Hong Kong Exchanges and Clearing (HKEx) has announced a proposal to allow the listing of “new economy” companies with dual-class share structure, and a revised listing rule for biotech companies with no track record of profitability.
Alvin Lam Yat-fung, chief executive of venture-capital firm T12M Ventures, recently discussed with the Hong Kong Economic Journal the revamp of IPO rules and its impact on local startups.
Here are excerpts from that interview:
Q: Do you think the new listing rules would help local startups to get funding for development?
A: According to the proposal, the exchange will require companies with dual-class shares to have a market cap of at least HK$10 billion and annual revenue of at least HK$1 billion, which poses a high barrier to entry for local startups. But it would serve well as a pilot scheme to get the larger startups listed first.
A share structure with dual voting rights had long been banned in the city’s stock exchange in the past. Hong Kong startups pursuing IPO would normally go to the United States. However, high IPO listing fees, tight listing regulations, along with the difference in the time zones for trading – all these drawbacks discourage local startups.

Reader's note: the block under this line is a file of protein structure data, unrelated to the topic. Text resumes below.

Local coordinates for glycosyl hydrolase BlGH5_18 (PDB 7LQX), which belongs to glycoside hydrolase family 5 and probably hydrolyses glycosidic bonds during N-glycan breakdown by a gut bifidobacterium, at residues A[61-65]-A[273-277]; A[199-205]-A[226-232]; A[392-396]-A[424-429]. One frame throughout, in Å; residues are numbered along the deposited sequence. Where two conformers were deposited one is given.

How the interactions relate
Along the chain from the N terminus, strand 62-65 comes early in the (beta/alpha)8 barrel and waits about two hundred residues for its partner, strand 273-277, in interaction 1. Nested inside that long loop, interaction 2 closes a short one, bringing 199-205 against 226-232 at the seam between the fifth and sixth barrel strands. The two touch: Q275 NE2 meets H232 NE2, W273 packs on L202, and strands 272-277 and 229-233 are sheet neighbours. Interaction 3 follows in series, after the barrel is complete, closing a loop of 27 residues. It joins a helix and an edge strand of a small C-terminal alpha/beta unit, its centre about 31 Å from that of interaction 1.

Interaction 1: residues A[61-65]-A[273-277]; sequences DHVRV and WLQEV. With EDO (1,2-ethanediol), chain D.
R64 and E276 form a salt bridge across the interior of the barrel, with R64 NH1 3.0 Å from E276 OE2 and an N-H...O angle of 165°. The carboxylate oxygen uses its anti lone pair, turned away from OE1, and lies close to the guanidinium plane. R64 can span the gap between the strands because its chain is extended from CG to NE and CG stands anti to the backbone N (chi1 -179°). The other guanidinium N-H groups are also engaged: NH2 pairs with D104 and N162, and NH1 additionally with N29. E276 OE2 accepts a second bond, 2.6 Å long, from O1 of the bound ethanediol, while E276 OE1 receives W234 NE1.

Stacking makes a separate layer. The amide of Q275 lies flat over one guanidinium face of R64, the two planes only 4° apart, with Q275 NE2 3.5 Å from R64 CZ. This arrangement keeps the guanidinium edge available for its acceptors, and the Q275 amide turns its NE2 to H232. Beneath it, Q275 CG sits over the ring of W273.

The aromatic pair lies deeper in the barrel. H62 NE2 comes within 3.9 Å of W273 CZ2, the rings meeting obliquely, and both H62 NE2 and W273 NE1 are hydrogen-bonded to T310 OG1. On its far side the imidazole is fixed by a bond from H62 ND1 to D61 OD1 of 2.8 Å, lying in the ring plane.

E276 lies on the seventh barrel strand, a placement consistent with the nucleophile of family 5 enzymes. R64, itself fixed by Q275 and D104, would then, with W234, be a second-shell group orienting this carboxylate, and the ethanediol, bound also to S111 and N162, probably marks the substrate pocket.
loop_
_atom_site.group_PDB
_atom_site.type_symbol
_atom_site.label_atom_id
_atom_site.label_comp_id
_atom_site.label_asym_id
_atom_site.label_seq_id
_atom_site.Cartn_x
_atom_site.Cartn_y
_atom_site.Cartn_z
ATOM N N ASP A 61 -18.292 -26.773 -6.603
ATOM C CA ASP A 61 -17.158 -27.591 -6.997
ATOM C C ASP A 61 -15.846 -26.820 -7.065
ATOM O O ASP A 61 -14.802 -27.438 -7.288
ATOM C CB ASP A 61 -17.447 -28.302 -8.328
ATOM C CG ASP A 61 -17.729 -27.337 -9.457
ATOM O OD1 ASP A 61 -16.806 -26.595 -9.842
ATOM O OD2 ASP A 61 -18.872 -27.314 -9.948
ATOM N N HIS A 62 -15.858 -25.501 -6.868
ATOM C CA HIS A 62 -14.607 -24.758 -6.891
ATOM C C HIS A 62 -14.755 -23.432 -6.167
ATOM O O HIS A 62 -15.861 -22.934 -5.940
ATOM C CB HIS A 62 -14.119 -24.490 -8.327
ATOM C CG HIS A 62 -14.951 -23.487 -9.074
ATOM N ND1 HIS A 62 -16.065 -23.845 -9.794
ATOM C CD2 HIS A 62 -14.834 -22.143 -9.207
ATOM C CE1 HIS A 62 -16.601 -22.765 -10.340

With the new listing rules launched, Hong Kong would be a tempting option for local startups.
Q: Many believe that the dual-class share structure is necessary for founder-led startups, for example, Alibaba, which eventually listed in New York. Is it a common practice among startups at the beginning stage?
A: Under the dual-class share structure, the shareholding right of certain investors would be restricted, while the founder can retain control of the company with a minority stake. Therefore, not too many startups have the bargaining power to get that offer, except those startups founded by tech celebrities such as Elon Musk’s Hyperloop One, or those famous startups like DJI.
Q: The new rules only favor “new economy” companies to raise capital in the city. How would you define a “new economy” company’?
A: In fact, lots of companies nowadays have their own transformations into digital business models. I believe that those engaged in sharing economy, trading platform, intelligent matching platform, as well as businesses related to blockchain, artificial intelligence and fintech should be classified as “new economy” companies.
However, what about e-commerce companies started before 2000? Do they belong to the category of “new economy” companies? I think that’s a question that needs to be answered.
This article appeared in the Hong Kong Economic Journal on Jan 5
Translation by Ben Ng
[Chinese version 中文版]
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